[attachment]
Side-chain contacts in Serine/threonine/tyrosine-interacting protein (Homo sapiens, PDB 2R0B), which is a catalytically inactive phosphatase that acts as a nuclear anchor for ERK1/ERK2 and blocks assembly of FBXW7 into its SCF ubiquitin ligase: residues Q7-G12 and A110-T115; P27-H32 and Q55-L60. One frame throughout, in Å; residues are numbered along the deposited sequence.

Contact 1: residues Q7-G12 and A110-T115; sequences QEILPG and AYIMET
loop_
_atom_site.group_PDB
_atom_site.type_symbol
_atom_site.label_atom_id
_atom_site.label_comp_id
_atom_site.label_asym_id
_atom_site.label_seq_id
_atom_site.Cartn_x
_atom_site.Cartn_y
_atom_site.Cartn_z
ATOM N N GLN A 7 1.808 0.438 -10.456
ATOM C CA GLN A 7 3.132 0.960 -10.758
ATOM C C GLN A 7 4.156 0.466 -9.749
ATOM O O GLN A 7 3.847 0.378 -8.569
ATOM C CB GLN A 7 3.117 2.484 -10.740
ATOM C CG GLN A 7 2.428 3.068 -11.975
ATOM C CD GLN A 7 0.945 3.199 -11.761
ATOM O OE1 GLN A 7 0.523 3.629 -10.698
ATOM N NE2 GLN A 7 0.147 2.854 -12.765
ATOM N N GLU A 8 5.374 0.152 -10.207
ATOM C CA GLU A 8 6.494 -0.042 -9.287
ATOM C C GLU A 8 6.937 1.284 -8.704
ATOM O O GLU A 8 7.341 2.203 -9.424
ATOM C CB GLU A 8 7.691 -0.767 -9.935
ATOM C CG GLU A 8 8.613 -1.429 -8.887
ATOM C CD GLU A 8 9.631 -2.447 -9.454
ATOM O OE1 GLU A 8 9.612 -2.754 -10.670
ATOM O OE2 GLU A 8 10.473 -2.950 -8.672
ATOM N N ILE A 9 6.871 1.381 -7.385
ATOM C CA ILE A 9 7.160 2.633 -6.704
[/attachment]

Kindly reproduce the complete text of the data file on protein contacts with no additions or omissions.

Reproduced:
Side-chain contacts in Serine/threonine/tyrosine-interacting protein (Homo sapiens, PDB 2R0B), which is a catalytically inactive phosphatase that acts as a nuclear anchor for ERK1/ERK2 and blocks assembly of FBXW7 into its SCF ubiquitin ligase: residues Q7-G12 and A110-T115; P27-H32 and Q55-L60. One frame throughout, in Å; residues are numbered along the deposited sequence.

Contact 1: residues Q7-G12 and A110-T115; sequences QEILPG and AYIMET
loop_
_atom_site.group_PDB
_atom_site.type_symbol
_atom_site.label_atom_id
_atom_site.label_comp_id
_atom_site.label_asym_id
_atom_site.label_seq_id
_atom_site.Cartn_x
_atom_site.Cartn_y
_atom_site.Cartn_z
ATOM N N GLN A 7 1.808 0.438 -10.456
ATOM C CA GLN A 7 3.132 0.960 -10.758
ATOM C C GLN A 7 4.156 0.466 -9.749
ATOM O O GLN A 7 3.847 0.378 -8.569
ATOM C CB GLN A 7 3.117 2.484 -10.740
ATOM C CG GLN A 7 2.428 3.068 -11.975
ATOM C CD GLN A 7 0.945 3.199 -11.761
ATOM O OE1 GLN A 7 0.523 3.629 -10.698
ATOM N NE2 GLN A 7 0.147 2.854 -12.765
ATOM N N GLU A 8 5.374 0.152 -10.207
ATOM C CA GLU A 8 6.494 -0.042 -9.287
ATOM C C GLU A 8 6.937 1.284 -8.704
ATOM O O GLU A 8 7.341 2.203 -9.424
ATOM C CB GLU A 8 7.691 -0.767 -9.935
ATOM C CG GLU A 8 8.613 -1.429 -8.887
ATOM C CD GLU A 8 9.631 -2.447 -9.454
ATOM O OE1 GLU A 8 9.612 -2.754 -10.670
ATOM O OE2 GLU A 8 10.473 -2.950 -8.672
ATOM N N ILE A 9 6.871 1.381 -7.385
ATOM C CA ILE A 9 7.160 2.633 -6.704